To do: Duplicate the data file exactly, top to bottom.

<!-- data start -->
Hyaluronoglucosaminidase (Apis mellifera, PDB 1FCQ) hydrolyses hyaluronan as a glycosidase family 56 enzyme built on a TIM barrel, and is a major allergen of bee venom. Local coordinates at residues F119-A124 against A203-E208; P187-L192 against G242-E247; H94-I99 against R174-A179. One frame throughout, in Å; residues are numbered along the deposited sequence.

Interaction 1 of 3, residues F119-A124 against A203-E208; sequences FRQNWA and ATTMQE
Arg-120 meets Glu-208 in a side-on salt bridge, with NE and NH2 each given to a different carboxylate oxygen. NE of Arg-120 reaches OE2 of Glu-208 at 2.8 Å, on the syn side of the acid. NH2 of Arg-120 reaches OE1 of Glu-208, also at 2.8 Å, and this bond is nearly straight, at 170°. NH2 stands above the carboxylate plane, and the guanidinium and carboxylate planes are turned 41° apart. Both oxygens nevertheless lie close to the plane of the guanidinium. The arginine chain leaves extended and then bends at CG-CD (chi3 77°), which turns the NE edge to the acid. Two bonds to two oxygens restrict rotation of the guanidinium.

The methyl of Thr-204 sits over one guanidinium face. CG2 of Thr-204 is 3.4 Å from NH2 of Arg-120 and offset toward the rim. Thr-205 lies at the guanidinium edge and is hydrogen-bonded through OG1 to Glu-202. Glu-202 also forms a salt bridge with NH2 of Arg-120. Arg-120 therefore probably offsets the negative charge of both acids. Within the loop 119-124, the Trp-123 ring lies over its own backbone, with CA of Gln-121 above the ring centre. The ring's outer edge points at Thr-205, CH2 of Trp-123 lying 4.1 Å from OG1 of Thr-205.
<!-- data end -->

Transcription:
Hyaluronoglucosaminidase (Apis mellifera, PDB 1FCQ) hydrolyses hyaluronan as a glycosidase family 56 enzyme built on a TIM barrel, and is a major allergen of bee venom. Local coordinates at residues F119-A124 against A203-E208; P187-L192 against G242-E247; H94-I99 against R174-A179. One frame throughout, in Å; residues are numbered along the deposited sequence.

Interaction 1 of 3, residues F119-A124 against A203-E208; sequences FRQNWA and ATTMQE
Arg-120 meets Glu-208 in a side-on salt bridge, with NE and NH2 each given to a different carboxylate oxygen. NE of Arg-120 reaches OE2 of Glu-208 at 2.8 Å, on the syn side of the acid. NH2 of Arg-120 reaches OE1 of Glu-208, also at 2.8 Å, and this bond is nearly straight, at 170°. NH2 stands above the carboxylate plane, and the guanidinium and carboxylate planes are turned 41° apart. Both oxygens nevertheless lie close to the plane of the guanidinium. The arginine chain leaves extended and then bends at CG-CD (chi3 77°), which turns the NE edge to the acid. Two bonds to two oxygens restrict rotation of the guanidinium.

The methyl of Thr-204 sits over one guanidinium face. CG2 of Thr-204 is 3.4 Å from NH2 of Arg-120 and offset toward the rim. Thr-205 lies at the guanidinium edge and is hydrogen-bonded through OG1 to Glu-202. Glu-202 also forms a salt bridge with NH2 of Arg-120. Arg-120 therefore probably offsets the negative charge of both acids. Within the loop 119-124, the Trp-123 ring lies over its own backbone, with CA of Gln-121 above the ring centre. The ring's outer edge points at Thr-205, CH2 of Trp-123 lying 4.1 Å from OG1 of Thr-205.